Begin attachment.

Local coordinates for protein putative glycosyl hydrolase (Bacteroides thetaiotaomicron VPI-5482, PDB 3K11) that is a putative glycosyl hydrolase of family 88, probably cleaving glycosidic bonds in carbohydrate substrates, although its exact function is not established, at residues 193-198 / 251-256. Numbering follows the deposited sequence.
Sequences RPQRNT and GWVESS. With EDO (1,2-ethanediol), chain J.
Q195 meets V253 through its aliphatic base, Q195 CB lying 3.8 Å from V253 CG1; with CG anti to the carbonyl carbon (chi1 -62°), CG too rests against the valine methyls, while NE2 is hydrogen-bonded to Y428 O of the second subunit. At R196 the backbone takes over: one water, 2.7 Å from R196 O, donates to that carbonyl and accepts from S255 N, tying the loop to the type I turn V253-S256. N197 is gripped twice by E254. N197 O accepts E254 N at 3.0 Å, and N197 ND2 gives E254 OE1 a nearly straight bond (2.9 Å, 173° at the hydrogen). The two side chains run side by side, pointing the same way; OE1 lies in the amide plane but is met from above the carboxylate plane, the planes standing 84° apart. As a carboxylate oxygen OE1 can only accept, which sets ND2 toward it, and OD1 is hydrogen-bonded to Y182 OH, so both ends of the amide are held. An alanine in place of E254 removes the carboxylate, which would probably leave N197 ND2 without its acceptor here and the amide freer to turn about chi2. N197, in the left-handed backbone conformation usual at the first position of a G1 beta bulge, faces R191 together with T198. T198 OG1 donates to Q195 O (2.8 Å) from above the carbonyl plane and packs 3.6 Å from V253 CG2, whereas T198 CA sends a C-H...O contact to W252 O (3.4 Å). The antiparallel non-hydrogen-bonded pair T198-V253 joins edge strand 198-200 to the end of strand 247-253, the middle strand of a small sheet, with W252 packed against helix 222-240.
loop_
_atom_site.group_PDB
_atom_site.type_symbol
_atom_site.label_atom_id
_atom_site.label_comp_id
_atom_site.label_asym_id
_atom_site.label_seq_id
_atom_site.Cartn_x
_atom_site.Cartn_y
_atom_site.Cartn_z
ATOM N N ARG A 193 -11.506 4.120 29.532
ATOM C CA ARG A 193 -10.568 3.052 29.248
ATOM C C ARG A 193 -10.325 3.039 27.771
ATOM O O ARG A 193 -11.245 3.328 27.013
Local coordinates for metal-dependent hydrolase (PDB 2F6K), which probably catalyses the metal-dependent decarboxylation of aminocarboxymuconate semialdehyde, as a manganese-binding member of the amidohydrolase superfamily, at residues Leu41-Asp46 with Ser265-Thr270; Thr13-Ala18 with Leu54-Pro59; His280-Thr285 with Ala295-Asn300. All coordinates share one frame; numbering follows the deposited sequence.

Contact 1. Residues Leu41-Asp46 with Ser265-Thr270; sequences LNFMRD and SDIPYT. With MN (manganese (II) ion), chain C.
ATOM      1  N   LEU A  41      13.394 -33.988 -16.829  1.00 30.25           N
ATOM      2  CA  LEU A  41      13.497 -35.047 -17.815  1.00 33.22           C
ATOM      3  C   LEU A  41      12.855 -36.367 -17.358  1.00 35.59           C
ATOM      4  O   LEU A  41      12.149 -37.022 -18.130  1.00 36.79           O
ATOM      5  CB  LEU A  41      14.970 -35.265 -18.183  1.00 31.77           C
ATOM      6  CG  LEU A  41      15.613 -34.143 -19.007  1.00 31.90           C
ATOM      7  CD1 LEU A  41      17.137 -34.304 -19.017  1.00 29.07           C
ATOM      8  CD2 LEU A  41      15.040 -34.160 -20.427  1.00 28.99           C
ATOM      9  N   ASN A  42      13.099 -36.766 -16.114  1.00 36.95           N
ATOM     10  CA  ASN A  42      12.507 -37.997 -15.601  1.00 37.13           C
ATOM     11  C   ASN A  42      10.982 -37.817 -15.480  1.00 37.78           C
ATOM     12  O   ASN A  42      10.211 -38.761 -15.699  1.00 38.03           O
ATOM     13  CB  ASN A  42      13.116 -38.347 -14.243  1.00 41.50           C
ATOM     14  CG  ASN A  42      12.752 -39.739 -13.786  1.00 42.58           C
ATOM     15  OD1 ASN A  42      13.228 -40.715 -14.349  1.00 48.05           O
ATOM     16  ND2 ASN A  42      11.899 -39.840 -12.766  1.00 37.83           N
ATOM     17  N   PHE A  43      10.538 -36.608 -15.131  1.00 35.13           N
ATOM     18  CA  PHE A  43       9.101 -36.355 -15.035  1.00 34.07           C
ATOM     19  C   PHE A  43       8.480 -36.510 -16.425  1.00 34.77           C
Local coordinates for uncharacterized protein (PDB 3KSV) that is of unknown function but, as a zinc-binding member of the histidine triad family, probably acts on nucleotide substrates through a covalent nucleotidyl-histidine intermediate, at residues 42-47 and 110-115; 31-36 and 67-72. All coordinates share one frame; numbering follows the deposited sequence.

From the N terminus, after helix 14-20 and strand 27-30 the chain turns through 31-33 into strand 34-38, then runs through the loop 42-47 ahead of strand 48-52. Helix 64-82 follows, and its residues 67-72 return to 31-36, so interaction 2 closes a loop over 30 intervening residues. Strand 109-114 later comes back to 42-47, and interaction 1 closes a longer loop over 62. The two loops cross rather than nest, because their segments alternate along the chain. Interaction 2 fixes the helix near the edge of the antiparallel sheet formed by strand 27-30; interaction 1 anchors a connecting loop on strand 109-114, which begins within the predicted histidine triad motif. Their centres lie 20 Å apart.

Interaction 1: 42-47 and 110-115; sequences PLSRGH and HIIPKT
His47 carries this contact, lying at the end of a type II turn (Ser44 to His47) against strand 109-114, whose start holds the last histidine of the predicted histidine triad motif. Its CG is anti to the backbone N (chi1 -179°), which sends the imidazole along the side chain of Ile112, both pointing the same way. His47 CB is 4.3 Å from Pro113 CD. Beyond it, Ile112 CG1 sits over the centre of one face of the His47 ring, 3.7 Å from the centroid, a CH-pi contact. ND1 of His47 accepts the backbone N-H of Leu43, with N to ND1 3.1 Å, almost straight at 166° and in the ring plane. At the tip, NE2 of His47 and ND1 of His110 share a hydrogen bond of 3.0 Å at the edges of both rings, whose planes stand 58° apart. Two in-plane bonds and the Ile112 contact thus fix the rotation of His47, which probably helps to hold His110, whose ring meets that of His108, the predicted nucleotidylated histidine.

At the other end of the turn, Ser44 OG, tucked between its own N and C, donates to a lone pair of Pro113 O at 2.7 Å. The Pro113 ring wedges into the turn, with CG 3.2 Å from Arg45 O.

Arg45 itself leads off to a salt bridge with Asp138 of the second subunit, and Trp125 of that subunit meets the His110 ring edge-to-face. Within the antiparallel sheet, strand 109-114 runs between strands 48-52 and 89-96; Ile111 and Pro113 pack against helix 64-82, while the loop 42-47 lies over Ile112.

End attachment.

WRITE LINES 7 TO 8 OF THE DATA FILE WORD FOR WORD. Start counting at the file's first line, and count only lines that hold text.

_atom_site.label_atom_id
_atom_site.label_comp_id